Bringing the Big Easy to Key West



If you step into the walk-in refrigerator at Blossoms Cajun Kitchen at the quiet end of Old Town you would be hard pressed to find any store-bought non-perishable ingredients or ready-made sauces and seasonings. Instead almost everything will have been crafted just hours ago and labeled accordingly in its own reusable container. Whenever painstakingly possible, all that is made at Blossoms is carefully curated from scratch whether it be the muffuletta bread or the andouille sausage. That makes sitting outside on the patio, along the edge of a charming residential neighborhood while enjoying an authentic gumbo feel as though you have suddenly been transported to the humble yesteryears of the French Quarter before it was crowded. Except it is here, 1,000 miles away and located at 408 White St. with none of the pretense and with all of the charm.

“When you make it from scratch, you tend to run out of stuff sometimes because you only made enough for that day,” Blossoms owner Shannan De La Rosa admits. “It’s happened to us a few times. Once we ran out of almost everything and had to close early.”



For those seeking a change but not wanting to give up their identities, Key West can be the welcoming hug that you’ve been looking for. For Louisiana natives Shannan and her husband José, it was the sun they first came looking for. After Hurricane Katrina led them to the freezing winters of upstate New York for seven too long, cold years, they decided to go as far south as they could legally go. It took them only four hours to fall in love with the island that reminded them a little bit of where they came from. The couple moved down exactly 365 days later, having found the paradise they were looking for. But paradise was missing one thing: the food they were accustomed to eating.

Key West and New Orleans have a lot of similarities. Both are a little quirky. Thanks to their Bourbon Street and our Duval Street, both have developed a reputation as laid back and easy-going drinking towns, where walking around with a beverage in your hand is not only tolerated but perfectly normal. Yet even with all the boxes that each place simultaneously ticks off, one of the obvious differences between the Conch Republic and the Big Easy is the cuisine. With its blend of French, Spanish, West African, Amerindian, Haitian, German and Italian influences it is hard to compete with the assertiveness of this uniquely particular fusion that is the backbone of New Orleans. And although Key West lacks no shortage of world-class restaurants, most would argue that nothing comes close to not only the history, but the flavor of Creole and Cajun cooking.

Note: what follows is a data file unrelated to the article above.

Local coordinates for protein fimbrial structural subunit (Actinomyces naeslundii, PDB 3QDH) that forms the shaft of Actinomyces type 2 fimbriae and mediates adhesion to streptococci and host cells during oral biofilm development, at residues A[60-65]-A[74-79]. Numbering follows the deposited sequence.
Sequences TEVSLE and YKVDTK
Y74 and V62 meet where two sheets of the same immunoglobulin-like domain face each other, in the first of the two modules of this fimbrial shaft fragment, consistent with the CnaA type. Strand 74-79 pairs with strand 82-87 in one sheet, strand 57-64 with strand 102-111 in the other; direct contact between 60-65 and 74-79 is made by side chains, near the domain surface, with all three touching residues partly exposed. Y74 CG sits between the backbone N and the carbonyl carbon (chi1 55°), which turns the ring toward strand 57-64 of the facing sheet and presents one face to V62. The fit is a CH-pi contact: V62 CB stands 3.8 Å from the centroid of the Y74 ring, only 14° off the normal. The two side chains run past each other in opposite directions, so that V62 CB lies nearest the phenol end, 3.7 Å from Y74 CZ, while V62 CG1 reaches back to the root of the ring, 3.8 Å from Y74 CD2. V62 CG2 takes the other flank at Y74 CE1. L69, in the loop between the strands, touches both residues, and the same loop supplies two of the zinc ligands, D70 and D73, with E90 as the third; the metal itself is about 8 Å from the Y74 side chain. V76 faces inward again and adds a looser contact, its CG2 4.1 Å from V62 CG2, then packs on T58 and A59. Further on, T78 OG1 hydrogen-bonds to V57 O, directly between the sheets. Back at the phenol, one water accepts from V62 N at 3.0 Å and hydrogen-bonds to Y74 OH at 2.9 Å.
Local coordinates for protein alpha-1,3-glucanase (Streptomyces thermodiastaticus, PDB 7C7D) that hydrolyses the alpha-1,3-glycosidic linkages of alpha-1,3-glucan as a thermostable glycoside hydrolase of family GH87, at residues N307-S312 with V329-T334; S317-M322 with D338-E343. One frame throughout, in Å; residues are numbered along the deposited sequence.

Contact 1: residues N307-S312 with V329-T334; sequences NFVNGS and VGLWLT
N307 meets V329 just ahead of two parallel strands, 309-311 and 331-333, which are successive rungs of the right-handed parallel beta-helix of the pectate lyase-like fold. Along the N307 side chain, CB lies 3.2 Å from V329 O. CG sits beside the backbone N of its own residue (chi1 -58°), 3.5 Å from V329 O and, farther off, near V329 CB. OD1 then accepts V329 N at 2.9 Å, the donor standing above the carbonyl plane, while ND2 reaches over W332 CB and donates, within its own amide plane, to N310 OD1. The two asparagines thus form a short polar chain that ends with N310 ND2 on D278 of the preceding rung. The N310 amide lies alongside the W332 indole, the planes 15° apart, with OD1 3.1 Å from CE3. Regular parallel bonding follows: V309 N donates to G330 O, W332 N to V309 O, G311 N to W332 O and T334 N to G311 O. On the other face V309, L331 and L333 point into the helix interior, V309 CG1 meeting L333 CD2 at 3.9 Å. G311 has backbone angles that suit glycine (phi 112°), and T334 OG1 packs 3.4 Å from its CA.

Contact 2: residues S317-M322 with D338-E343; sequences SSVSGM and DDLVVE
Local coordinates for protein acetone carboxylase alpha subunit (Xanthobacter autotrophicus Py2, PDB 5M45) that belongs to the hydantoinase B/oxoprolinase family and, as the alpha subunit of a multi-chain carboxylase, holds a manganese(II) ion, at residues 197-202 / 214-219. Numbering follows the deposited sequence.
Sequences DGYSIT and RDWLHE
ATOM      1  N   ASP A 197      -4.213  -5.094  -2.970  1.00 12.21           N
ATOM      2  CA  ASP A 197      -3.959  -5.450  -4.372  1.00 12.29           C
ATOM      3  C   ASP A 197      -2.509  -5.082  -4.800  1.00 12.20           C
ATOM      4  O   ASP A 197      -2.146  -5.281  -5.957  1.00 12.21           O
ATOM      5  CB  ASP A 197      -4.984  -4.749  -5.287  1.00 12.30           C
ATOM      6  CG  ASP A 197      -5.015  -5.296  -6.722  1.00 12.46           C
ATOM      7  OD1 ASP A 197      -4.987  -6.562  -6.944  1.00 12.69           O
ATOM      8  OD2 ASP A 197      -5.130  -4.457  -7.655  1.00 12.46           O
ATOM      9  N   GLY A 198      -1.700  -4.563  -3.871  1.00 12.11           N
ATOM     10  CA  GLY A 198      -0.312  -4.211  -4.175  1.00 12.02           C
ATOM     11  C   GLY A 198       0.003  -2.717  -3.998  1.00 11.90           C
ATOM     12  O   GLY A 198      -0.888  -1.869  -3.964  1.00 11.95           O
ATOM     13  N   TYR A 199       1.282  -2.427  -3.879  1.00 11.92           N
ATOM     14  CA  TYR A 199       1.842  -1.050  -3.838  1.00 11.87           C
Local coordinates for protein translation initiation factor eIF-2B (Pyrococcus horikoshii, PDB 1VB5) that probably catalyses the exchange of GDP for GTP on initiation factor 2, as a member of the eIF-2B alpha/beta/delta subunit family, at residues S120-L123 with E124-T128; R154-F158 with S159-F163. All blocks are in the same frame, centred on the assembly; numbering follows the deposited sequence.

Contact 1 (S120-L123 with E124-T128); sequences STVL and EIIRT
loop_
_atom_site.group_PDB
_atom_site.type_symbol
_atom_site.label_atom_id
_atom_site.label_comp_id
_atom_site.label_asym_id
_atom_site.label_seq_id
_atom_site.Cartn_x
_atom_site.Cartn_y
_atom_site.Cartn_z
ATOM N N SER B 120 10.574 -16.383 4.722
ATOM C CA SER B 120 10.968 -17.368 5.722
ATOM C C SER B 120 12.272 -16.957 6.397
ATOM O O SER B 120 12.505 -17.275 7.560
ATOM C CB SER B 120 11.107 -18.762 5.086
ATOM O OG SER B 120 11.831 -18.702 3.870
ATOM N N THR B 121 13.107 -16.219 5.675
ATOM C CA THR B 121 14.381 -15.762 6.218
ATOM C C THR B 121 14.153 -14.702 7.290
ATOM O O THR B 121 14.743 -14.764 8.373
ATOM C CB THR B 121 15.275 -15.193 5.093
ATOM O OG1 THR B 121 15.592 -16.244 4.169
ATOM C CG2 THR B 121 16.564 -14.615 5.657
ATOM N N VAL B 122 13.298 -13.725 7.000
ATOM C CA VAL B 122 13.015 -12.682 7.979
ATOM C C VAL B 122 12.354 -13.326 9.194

“This is so much in Key West like New Orleans except there is way less crime here and you can swim in the ocean,” Shannon says.

“And the food is different,” I can’t help but add.

With that said it seems only natural that they would pool their years of experience in the hospitality industry with the knowledge of the dishes they grew up eating, buy the small café known as Blossoms and turn it into their own little culinary destination. What was once a sandwich shop with a shady history is now a mom-and-pop restaurant with all the fixin’s and it’s worth mentioning that they have recently renovated. Gone are the bags of animal feed that used to be piled high in the corner. Brand new floors, a fresh coat of paint, up-cycled tiffany lamps and intimate tables have all been added.

“Everyone used to reference it as a hole in the wall or a dive,” Shannan explains. “Now they say it’s like eating at home with your family.”

Shannan and José have created a family of loyal patrons. Locals and tourists alike come back again and again for comfort dishes like the crawfish étouffée, the jambalaya and the bayou trio, a mix of alligator, crawfish and shrimp over rice in a rich, creamy sauce. Shannan tells me takes more than six hours to make the sauce. And she won’t share the recipe.

“It’s orgasmic!” she exclaims. “Our food is authentic and savory and keeps you coming back for more. I’m very proud to say that we’ve gotten awards from Yelp because we are the only fivestar restaurant in town with over 100 reviews. Even with 132 reviews we’ve managed to keep the five stars.”

They also come back for the laughs.

“We joke around as much as we can. If they dish it out, then I dish it right back,” Shannan smiles.

The two make a dedicated team by respectfully honoring both their heritage and their customers. If Shannan isn’t managing the front of the house and José isn’t in the kitchen then that’s because they are not open.

Although Blossoms does not offer alcoholic beverages for sale, it is BYOB certified so make sure that you bring a six pack with you to go along with your traditional fried shrimp po’boy. An ice cold one will help wash down the little bit of heat from the homemade remoulade. They also offer catering for large events or will pack up quarts of their delicious stews for you to take home and pass around the table family-style with your friends. One thing is for certain though, that if you choose to visit their newly renovated dining room then it will be like you are hanging out with Shannan and José in a place that is a little like New Orleans, but without a doubt unmistakably Key West.

Bon appétit! ¦

Blossoms Cajun Kitchen 408 White Street 305- 294- 9496

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